Puberty and Epilepsy Onset in Women
    Original Article
    P: 22-26
    March 2024

    Puberty and Epilepsy Onset in Women

    Arch Epilepsy 2024;30(1):22-26
    1. Almazov Medical Research Center, Polenov Neurosurgical Research Institute, St. Petersburg, Russia
    2. Almazov National Medical Research Centre, Polenov Neurosurgical Institute, Epilepsy Research Laboratory, St. Petersburg, Russia
    No information available.
    No information available
    Received Date: 03.06.2023
    Accepted Date: 14.08.2023
    Publish Date: 13.03.2024



    The significance of the onset of seizure based on the medical and social aspects of epilepsy. The aim of this study was to investigate the age of seizure onset based on the specific characteristics of each age of seizure onset in many epilepsy syndromes to make an appropriate diagnosis.


    The age at epilepsy was retrospectively studied in 155 women aged between 16 and 45 years with a verified diagnosis of epilepsy. The epidemiological method revealed the age at epilepsy onset, and females were divided into three groups: pre-puberty (10-11 years old), puberty (10-18 years old), and post-puberty (18+ years old). A correlation study of the frequency of onset with the periods of formation and function of the female reproductive tract was conducted.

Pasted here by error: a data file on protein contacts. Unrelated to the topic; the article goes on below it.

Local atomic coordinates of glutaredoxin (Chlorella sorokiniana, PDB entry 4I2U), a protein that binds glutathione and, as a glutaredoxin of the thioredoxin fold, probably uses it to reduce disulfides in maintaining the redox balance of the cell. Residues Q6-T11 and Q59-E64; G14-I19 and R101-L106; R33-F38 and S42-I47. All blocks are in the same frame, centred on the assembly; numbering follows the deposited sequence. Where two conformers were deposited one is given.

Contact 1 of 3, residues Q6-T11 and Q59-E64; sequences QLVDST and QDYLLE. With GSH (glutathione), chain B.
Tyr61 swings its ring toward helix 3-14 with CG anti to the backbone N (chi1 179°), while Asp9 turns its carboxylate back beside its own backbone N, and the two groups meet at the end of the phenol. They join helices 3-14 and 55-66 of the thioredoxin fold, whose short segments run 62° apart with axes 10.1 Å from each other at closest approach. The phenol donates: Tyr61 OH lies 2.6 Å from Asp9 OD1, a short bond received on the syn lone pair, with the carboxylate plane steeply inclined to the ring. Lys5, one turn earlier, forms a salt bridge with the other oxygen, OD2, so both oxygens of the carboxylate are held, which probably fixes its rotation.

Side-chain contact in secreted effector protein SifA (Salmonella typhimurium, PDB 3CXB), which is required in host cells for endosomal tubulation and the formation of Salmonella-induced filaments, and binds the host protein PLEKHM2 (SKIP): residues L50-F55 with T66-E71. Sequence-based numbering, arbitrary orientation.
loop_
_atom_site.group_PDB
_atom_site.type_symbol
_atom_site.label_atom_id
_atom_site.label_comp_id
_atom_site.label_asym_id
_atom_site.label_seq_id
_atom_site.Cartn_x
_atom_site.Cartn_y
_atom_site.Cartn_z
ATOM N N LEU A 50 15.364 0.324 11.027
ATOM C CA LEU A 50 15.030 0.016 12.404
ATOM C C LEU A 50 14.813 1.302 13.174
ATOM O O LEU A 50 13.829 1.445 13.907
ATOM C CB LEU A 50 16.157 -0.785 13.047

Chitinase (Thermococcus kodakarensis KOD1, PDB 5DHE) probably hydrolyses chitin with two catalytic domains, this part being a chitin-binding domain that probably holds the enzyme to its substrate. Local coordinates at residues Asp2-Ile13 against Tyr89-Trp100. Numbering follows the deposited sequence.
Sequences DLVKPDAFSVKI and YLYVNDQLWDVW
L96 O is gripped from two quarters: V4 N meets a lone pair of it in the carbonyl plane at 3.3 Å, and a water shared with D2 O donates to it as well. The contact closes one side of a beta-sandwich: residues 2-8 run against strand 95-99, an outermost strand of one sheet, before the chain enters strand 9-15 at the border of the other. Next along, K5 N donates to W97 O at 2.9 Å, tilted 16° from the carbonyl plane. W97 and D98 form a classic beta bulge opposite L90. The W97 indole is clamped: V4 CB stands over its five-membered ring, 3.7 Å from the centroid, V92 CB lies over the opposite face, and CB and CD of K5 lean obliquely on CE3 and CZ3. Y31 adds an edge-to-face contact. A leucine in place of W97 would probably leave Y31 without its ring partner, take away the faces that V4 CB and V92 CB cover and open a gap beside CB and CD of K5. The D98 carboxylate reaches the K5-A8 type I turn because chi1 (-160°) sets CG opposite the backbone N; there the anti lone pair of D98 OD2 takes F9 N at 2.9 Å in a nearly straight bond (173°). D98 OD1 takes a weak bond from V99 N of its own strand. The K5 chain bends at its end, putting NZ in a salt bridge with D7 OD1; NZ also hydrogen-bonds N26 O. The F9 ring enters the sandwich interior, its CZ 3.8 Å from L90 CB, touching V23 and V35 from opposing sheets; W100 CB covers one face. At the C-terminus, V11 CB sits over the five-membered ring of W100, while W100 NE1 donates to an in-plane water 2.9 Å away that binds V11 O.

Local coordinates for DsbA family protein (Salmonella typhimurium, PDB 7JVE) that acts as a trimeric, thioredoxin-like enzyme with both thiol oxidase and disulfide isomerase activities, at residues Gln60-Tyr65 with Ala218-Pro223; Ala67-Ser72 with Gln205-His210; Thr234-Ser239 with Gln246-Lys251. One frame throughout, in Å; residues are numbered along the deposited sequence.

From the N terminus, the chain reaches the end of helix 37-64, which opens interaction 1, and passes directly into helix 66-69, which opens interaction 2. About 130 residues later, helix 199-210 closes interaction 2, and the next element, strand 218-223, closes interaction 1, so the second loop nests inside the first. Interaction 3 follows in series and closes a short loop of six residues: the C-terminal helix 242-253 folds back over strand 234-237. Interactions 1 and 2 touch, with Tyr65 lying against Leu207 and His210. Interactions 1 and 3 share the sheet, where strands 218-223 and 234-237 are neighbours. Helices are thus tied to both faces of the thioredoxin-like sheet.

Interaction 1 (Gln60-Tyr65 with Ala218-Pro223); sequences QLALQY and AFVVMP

A statistically significant quantitative predominance of females with epilepsy onset during puberty (p<0.001) was identified. Statistically valid was the prevalence of epilepsy onset in the combined age range of 12 to16 (p<0.001). A direct link between menarche and epilepsy onset was detected in the general cohort in 13% of females, which is among the risk factors for catamenial seizure onset.


    Epilepsy onset in females of reproductive age dominates during childhood development. In more than half of the cases, the epilepsy onset occurs in the puberty period. Epilepsy onset most often occurs between the ages of 12 and 16. Seizure onset occurs at the ages of 12-16 years during menstrual bleeding and ovulatory cycle development due to the proconvulsive effects of estrogens.

    Keywords: Epilepsy, seizure onset, female sex, puberty, hormones, estrogens


    • Epilepsy onset predominates in childhood in females of reproductive age.

    • Provoked seizures occur during puberty and are associated with sex steroid hormones.

    • During puberty, epilepsy onset dominates in the combined age range of 12-16 years.

    • During periods of the beginning of estradiol production and the development of the peak of estradiol, the proconvulsive effect of estrogen is most pronounced.

    • The coincidence of epilepsy onset and menarche increases the risk of catamenial epilepsy and pharmacoresistant epilepsy development.